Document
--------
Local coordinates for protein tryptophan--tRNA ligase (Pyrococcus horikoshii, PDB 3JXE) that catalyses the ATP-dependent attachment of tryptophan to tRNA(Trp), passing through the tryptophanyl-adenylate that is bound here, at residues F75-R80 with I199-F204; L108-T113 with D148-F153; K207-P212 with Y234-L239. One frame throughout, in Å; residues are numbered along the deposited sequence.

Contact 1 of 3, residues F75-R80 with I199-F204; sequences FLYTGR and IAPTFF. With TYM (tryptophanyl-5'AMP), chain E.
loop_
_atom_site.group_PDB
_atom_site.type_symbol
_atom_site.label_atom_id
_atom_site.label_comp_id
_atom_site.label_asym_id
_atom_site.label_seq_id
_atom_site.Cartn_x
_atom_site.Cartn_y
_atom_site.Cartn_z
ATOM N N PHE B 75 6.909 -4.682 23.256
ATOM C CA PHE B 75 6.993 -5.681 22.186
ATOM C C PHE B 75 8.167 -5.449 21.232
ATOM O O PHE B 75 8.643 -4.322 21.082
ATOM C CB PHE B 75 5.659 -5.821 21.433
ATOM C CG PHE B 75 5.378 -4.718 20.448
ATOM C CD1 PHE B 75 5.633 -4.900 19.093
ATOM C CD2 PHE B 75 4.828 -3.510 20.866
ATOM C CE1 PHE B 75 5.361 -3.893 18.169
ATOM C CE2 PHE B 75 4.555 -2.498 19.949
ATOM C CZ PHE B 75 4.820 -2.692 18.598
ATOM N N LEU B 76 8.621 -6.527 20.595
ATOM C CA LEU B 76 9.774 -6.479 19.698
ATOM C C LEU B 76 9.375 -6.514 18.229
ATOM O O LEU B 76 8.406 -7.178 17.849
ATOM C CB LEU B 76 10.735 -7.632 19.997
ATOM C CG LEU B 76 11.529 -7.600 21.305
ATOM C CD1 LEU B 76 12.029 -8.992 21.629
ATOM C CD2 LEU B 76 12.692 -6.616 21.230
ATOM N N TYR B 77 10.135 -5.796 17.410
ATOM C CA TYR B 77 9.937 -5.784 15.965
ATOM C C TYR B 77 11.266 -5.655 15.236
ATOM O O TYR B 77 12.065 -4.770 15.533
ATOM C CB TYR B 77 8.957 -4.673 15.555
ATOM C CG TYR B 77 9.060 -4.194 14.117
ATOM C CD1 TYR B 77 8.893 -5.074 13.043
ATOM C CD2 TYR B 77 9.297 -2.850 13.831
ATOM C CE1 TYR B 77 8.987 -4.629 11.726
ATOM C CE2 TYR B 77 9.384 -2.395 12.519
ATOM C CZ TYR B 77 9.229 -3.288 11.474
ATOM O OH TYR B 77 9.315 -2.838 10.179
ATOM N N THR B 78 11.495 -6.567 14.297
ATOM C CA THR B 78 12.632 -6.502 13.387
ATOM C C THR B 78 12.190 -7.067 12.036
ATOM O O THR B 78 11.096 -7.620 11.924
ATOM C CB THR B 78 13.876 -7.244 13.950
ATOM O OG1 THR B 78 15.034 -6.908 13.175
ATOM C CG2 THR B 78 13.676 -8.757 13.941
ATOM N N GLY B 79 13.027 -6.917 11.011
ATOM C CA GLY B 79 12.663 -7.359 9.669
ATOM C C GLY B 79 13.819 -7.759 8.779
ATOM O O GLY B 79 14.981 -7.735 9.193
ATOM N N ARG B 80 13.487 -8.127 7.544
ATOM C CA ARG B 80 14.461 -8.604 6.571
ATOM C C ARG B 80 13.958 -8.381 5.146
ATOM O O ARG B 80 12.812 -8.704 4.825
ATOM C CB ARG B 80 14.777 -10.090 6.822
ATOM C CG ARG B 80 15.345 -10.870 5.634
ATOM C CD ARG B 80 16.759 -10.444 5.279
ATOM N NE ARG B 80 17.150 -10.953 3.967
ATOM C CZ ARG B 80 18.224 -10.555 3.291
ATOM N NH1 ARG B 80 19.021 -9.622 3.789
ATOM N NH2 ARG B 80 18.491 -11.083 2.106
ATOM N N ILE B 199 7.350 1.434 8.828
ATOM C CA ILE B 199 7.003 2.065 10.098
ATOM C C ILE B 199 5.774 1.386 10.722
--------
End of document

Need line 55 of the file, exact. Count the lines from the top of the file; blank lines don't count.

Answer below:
ATOM N N ARG B 80 13.487 -8.127 7.544